Surprisingly, conservative Republicans were unable to deliver on their campaign pledge to enact Arizona-style laws to ban so-called “sanctuary cities,” reduce illegal immigration and penalize employers who hire illegal workers. These measures were stalled by a coalition of moderate Republicans, Democrats and some influential business groups.
Looking forward to the 2013 session, business leaders (especially those in regulated industries) should keep an eye on a handful of potential developments in Texas politics.
First, 2012 will be a very active campaign season – and therefore a very expensive season for executives and corporations who support favored candidates. See Is Corporate Electioneering a Texas Game-Changer? (www.texasceomagazine.com) We may see the largest turnover in Texas political leadership in a decade if Governor Perry and/or Lt. Governor Dewhurst depart for Washington, because several other statewide officials will finally see an opportunity to move up the ladder. If so, the 2013 legislature will see new personalities in charge and promoting new agendas.
Second, we will keep an expectant eye on the economic recovery in Texas. All hope that the economy rebounds and that sales tax collections revive, but many fear a sluggish recovery and skyrocketing Medicaid costs will result in yet another multibillion-dollar state budget shortfall. If so, the 2013 legislature will once again have to decide whether to shrink state government even further, or to finally seek new revenues.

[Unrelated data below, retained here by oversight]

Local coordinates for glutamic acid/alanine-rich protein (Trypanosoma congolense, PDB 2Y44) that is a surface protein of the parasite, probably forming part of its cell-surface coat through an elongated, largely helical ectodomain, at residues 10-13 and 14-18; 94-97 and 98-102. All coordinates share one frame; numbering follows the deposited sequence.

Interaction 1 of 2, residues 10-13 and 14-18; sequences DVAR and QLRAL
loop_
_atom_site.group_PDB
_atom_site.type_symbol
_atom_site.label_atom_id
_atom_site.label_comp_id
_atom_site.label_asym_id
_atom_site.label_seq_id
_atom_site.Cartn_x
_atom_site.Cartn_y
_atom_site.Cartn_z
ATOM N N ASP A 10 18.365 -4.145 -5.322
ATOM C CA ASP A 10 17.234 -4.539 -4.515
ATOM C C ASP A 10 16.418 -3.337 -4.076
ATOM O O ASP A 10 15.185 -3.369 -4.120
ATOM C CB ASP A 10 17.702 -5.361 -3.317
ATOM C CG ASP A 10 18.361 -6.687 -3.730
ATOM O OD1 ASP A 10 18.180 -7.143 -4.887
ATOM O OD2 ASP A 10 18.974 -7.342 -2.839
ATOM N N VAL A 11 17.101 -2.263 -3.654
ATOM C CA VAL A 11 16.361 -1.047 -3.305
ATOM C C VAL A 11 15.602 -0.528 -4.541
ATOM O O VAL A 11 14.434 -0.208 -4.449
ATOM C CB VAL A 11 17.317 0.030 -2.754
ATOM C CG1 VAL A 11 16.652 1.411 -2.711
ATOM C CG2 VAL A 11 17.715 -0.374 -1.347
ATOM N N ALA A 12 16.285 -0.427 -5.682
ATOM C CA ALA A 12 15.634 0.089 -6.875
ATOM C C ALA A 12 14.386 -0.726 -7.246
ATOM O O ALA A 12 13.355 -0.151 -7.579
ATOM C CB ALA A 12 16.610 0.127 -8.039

Third, we will observe how the Texas public responds to the tough 2011 budget cuts in education and social services. Texas voters who favored conservative government in principle may not like it nearly as much in action, and may be more tolerant of new taxes in 2013.
Fourth, we will gauge the growing momentum for a major rewrite of the state’s business tax system during the 2013 session. According to different legislators, the system levies too much revenue, does not raise enough revenue, applies too broadly, or applies too narrowly – but all seem to agree that it needs to be “reformed.” Of course, broad tax reform always leaves winners and losers. Sophisticated industries and their advocates will spend the interim organizing advocacy teams, polishing policy arguments, and preparing to fight for their preferred version of “reform.”
And as January 2013 approaches Texas CEO’s will feel that certain sense of dread returning.
Royce Poinsett is an attorney and lobbyist in the Austin office of McGinnis, Lochridge & Kilgore, L.L.P., where he leads the firm’s government relations practice group. He joined the firm following several legislative sessions at the Texas Capitol advising Texas political leaders on legal and policy issues, and now provides government relations representation to some of state’s leading corporations and trade associations.